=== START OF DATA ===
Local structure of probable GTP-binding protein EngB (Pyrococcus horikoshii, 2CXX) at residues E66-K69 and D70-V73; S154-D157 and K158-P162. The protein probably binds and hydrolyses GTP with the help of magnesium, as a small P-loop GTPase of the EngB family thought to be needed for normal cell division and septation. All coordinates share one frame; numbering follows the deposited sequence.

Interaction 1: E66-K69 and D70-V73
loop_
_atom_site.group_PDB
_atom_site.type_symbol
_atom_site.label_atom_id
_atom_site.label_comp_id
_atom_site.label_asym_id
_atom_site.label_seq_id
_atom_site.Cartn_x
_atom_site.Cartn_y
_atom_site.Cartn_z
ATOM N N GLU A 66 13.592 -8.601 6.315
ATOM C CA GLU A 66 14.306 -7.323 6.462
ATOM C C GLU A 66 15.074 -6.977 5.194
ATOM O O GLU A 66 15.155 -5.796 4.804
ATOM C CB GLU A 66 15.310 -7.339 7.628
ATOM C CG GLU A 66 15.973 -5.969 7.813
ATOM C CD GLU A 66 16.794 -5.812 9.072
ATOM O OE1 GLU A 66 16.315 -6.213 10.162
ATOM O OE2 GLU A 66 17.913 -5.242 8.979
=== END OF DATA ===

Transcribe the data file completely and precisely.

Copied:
Local structure of probable GTP-binding protein EngB (Pyrococcus horikoshii, 2CXX) at residues E66-K69 and D70-V73; S154-D157 and K158-P162. The protein probably binds and hydrolyses GTP with the help of magnesium, as a small P-loop GTPase of the EngB family thought to be needed for normal cell division and septation. All coordinates share one frame; numbering follows the deposited sequence.

Interaction 1: E66-K69 and D70-V73
loop_
_atom_site.group_PDB
_atom_site.type_symbol
_atom_site.label_atom_id
_atom_site.label_comp_id
_atom_site.label_asym_id
_atom_site.label_seq_id
_atom_site.Cartn_x
_atom_site.Cartn_y
_atom_site.Cartn_z
ATOM N N GLU A 66 13.592 -8.601 6.315
ATOM C CA GLU A 66 14.306 -7.323 6.462
ATOM C C GLU A 66 15.074 -6.977 5.194
ATOM O O GLU A 66 15.155 -5.796 4.804
ATOM C CB GLU A 66 15.310 -7.339 7.628
ATOM C CG GLU A 66 15.973 -5.969 7.813
ATOM C CD GLU A 66 16.794 -5.812 9.072
ATOM O OE1 GLU A 66 16.315 -6.213 10.162
ATOM O OE2 GLU A 66 17.913 -5.242 8.979